In one of the most high-profile recent cases, five Catholic priests, two nuns and three laymen were kidnapped on April 11 in the commune of Croix-des-Bouquets, northeast of the capital. Four members of the group were subsequently released and six are still missing, according to an April 25 statement by the Society of Priests of St. Jacques, a French missionary society linked to four of the kidnapped priests. An official with that group declined to comment on whether a ransom was paid.

“For some time now, we have been witnessing the descent into hell of Haitian society,” the Roman Catholic Archdiocese of Port-au-Prince said in a statement earlier this month.


Haiti last experienced a major surge in kidnappings and gang violence after a rebellion toppled then-President Jean-Bertrand Aristide in 2004, prompting the United Nations to send in a peacekeeping force.

The departure of that force in October 2019 was followed by a resurgence in gang crime, according to human-rights activists, who say kidnapping has proven lucrative at a time when Haiti’s economy is teetering.

Rights activists say politics also play a role. They allege Moise’s government has harnessed criminal groups to terrorize neighborhoods known as opposition strongholds and to quell public dissent amid street protests that have rocked the country the past three years.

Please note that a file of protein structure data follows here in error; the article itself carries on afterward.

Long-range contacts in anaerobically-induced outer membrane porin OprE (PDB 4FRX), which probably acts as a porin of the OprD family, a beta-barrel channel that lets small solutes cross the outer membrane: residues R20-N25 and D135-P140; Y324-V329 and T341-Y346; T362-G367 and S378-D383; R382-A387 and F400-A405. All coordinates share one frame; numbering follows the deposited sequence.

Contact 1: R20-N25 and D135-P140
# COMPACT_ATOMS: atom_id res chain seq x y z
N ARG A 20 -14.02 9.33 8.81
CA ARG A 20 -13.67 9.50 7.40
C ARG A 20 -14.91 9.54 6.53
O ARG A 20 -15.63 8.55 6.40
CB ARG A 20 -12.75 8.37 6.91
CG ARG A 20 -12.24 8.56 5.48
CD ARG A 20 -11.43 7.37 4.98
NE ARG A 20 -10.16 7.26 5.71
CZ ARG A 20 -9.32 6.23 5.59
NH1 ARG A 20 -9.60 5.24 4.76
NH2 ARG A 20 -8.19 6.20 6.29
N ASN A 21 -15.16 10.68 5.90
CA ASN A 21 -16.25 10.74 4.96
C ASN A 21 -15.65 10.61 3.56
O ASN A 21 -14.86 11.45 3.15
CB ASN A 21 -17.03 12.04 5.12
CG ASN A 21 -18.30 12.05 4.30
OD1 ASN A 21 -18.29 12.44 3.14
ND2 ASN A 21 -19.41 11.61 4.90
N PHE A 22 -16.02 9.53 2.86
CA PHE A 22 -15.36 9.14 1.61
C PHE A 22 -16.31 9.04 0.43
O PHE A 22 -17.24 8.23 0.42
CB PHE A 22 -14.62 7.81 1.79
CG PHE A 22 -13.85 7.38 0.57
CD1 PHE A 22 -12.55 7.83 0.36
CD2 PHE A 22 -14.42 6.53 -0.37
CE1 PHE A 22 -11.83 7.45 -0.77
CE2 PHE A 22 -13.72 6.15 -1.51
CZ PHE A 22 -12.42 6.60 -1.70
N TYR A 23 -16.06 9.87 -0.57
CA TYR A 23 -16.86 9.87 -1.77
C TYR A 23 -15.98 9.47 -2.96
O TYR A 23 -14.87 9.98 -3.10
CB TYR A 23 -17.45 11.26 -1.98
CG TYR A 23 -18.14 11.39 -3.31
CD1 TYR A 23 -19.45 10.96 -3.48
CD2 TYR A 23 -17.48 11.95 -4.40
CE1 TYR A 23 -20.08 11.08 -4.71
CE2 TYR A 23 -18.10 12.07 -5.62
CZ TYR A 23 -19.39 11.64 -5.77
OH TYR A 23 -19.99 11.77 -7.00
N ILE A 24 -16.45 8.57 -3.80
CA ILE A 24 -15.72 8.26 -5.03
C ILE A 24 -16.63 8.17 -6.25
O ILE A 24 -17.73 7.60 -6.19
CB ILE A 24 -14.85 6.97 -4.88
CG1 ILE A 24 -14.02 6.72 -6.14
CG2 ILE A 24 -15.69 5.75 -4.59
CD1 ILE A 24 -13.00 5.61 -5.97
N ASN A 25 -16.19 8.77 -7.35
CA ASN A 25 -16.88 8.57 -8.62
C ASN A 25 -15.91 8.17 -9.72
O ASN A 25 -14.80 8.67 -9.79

The report released April 22 by the International Human Rights Clinic at Harvard Law School alleges “high-level government involvement in the planning, execution and cover-up” of three gang-led attacks on poor neighborhoods between 2018 and 2020 that left at least 240 civilians dead. The report relied on investigations of the attacks by Haitian and international human rights experts. It alleges the government provided gangs with money, weapons and vehicles and shielded them from prosecution.

The U.S. Department of the Treasury in December sanctioned reputed Haitian gang leader Jimmy Cherizier and two former Moise administration officials – Fednel Monchery and Joseph Pierre Richard Duplan – for helping orchestrate one of the attacks. All three have denied wrongdoing.

Kidnapping is an outgrowth of impunity for criminal organizations, according to Rosy Auguste Ducena, program manager of the Port-au-Prince-based National Network for the Defense of Human Rights.

“We are talking about a regime that has allied itself with armed gangs,” Ducena said.

Justice Minister Rockefeller Vincent denied any government alliance with gangs. He told Reuters in December that the wave of kidnappings was the work of political enemies seeking to undermine Moise “by creating a sense of chaos.”

The rise in kidnappings has petrified many Haitians. The heads of seven private business associations this month issued a joint statement saying they had reached “a saturation point” with soaring crime. They endorsed a nationwide work stoppage that occurred on April 15 to protest Haiti’s security crisis.